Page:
Some advisors will stay fully aware of their role in this changing environment and there is nothing wrong with that if they knowingly stay.  Others will be too scared to change, to move, to act on what they know is best for their clients.  This is unfortunate, but it is of course what the wirehouses hope will happen with much of their advisor employee base.  However, a growing number of advisors will stand up and take action.  They will move to an environment that they feel is better for their clients, their employees, their families.  That action may include joining another firm that better aligns with their values, or perhaps launching their own firm in the independent space.  As Plato described in his Allegory of the Cave, even after seeing the light and realizing that there is a better reality, many people choose not to change because they are accustomed to their current reality.  Whether we admit it or not, choosing to do nothing is in fact a choice that we make.

One thing that might end up being underestimated by the wirehouses who leave the broker protocol is that the end client of today is very different in their understanding of our industry as compared to the end client pre-financial crisis, when the broker protocol was first put into place.  Today, clients understand much more about the benefits of getting their advice separate from where products are manufactured and sold.  In the current landscape, you have RIA custodians like Schwab, with over $1.5 trillion in RIA assets, who have a larger asset base than some wirehouses.  Other RIA custodians, like Fidelity and Pershing, are not far behind.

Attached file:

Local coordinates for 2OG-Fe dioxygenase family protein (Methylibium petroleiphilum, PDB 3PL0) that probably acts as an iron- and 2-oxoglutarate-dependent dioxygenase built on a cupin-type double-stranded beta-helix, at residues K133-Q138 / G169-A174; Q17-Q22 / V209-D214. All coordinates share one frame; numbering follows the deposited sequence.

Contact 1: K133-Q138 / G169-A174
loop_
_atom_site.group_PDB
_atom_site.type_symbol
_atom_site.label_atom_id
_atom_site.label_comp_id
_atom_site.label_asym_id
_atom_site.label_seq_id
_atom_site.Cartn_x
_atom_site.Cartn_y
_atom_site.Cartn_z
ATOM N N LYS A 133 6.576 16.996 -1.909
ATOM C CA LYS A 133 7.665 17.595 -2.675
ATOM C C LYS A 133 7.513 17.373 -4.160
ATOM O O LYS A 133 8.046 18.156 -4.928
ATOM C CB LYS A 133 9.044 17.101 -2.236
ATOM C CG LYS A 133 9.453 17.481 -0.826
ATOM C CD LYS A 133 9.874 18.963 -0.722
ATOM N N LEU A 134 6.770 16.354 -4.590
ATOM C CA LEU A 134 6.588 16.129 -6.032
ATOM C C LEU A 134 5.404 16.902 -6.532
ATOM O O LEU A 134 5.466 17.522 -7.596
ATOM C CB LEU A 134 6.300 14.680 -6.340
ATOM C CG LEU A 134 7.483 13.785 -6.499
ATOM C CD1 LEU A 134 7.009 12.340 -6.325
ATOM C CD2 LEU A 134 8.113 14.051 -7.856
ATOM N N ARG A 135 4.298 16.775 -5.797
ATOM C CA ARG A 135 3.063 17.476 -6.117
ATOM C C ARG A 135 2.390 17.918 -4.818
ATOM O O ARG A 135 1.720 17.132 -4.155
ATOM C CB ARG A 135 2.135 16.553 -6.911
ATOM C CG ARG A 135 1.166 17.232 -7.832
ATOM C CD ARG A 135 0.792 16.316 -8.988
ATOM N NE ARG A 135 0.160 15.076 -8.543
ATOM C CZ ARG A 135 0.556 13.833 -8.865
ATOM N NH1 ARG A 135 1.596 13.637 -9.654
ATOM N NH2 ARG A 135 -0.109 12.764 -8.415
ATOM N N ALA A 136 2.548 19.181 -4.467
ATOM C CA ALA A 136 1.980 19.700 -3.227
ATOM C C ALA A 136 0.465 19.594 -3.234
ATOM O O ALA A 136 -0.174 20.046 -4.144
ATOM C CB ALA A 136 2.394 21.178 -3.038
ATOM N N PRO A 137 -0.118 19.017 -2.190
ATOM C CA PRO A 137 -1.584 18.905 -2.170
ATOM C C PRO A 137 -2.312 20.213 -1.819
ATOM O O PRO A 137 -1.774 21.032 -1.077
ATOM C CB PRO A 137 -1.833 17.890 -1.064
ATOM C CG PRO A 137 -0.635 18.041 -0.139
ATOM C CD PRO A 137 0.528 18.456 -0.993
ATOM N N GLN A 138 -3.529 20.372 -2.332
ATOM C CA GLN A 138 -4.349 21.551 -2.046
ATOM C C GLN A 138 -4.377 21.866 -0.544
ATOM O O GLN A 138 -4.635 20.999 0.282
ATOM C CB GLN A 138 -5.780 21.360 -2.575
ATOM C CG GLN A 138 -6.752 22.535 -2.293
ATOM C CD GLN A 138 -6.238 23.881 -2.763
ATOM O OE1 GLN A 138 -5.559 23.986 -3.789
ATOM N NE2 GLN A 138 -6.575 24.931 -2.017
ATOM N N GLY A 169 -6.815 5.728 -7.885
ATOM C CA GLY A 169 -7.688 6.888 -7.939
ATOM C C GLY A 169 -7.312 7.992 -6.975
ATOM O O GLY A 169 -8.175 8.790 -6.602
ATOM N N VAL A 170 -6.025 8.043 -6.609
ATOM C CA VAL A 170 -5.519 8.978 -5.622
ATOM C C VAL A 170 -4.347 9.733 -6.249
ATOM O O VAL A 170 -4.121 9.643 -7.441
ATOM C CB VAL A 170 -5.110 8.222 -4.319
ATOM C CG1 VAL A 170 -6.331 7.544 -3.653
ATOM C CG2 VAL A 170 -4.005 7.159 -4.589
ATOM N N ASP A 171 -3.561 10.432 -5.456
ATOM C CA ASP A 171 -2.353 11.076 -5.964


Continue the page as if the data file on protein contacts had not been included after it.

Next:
There is also an influx of capital and technological resources flooding into the RIA space, in addition to product access now being just about universal in the industry.  The result of this is that an accelerating number of Americans are now recipients of independent advice and are talking to their friends about it.  The breakaway client movement is now as strong as the breakaway advisor movement.  As clients come to understand how wirehouse advisors have to protect them from their employers, and have less choice in their ability to move when they feel it’s in their clients’ best interest to do so, these clients will react even more strongly in choosing independence.

The path forward in light of this dizzying array of changes in wealth management is for advisors and clients to educate themselves on why firms are making these types of decisions and what it means for the advisors and their clients.  Some firms seem to be losing sight of what is in the best interest of those individuals that our industry was set up to serve: the end client.  Educate yourself and determine your next steps before it is too late. 

The water is getting hotter.


Well done, Shirl.